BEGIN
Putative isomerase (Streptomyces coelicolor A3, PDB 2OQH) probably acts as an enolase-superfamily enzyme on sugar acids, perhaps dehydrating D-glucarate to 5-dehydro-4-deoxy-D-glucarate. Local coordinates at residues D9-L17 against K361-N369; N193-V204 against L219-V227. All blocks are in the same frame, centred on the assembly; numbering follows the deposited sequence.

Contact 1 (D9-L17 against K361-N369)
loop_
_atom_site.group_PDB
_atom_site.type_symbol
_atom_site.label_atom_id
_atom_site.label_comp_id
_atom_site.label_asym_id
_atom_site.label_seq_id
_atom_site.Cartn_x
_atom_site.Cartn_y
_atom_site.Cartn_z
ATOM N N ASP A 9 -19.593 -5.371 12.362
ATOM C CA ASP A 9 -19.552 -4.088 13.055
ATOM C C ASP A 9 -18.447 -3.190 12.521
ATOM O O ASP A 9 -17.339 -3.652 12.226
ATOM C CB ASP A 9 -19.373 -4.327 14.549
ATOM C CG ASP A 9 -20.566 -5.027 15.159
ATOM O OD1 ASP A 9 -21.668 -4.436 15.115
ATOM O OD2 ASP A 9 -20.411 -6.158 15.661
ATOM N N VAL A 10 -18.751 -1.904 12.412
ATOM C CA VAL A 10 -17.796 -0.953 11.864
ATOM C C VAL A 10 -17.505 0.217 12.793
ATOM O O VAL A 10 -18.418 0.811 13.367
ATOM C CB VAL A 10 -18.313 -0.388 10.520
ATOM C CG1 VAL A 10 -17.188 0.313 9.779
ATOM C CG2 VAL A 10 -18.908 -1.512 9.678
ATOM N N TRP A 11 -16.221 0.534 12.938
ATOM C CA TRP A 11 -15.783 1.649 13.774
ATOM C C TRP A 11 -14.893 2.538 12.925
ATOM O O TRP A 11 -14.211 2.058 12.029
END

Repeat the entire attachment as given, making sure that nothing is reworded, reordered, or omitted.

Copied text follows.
Putative isomerase (Streptomyces coelicolor A3, PDB 2OQH) probably acts as an enolase-superfamily enzyme on sugar acids, perhaps dehydrating D-glucarate to 5-dehydro-4-deoxy-D-glucarate. Local coordinates at residues D9-L17 against K361-N369; N193-V204 against L219-V227. All blocks are in the same frame, centred on the assembly; numbering follows the deposited sequence.

Contact 1 (D9-L17 against K361-N369)
loop_
_atom_site.group_PDB
_atom_site.type_symbol
_atom_site.label_atom_id
_atom_site.label_comp_id
_atom_site.label_asym_id
_atom_site.label_seq_id
_atom_site.Cartn_x
_atom_site.Cartn_y
_atom_site.Cartn_z
ATOM N N ASP A 9 -19.593 -5.371 12.362
ATOM C CA ASP A 9 -19.552 -4.088 13.055
ATOM C C ASP A 9 -18.447 -3.190 12.521
ATOM O O ASP A 9 -17.339 -3.652 12.226
ATOM C CB ASP A 9 -19.373 -4.327 14.549
ATOM C CG ASP A 9 -20.566 -5.027 15.159
ATOM O OD1 ASP A 9 -21.668 -4.436 15.115
ATOM O OD2 ASP A 9 -20.411 -6.158 15.661
ATOM N N VAL A 10 -18.751 -1.904 12.412
ATOM C CA VAL A 10 -17.796 -0.953 11.864
ATOM C C VAL A 10 -17.505 0.217 12.793
ATOM O O VAL A 10 -18.418 0.811 13.367
ATOM C CB VAL A 10 -18.313 -0.388 10.520
ATOM C CG1 VAL A 10 -17.188 0.313 9.779
ATOM C CG2 VAL A 10 -18.908 -1.512 9.678
ATOM N N TRP A 11 -16.221 0.534 12.938
ATOM C CA TRP A 11 -15.783 1.649 13.774
ATOM C C TRP A 11 -14.893 2.538 12.925
ATOM O O TRP A 11 -14.211 2.058 12.029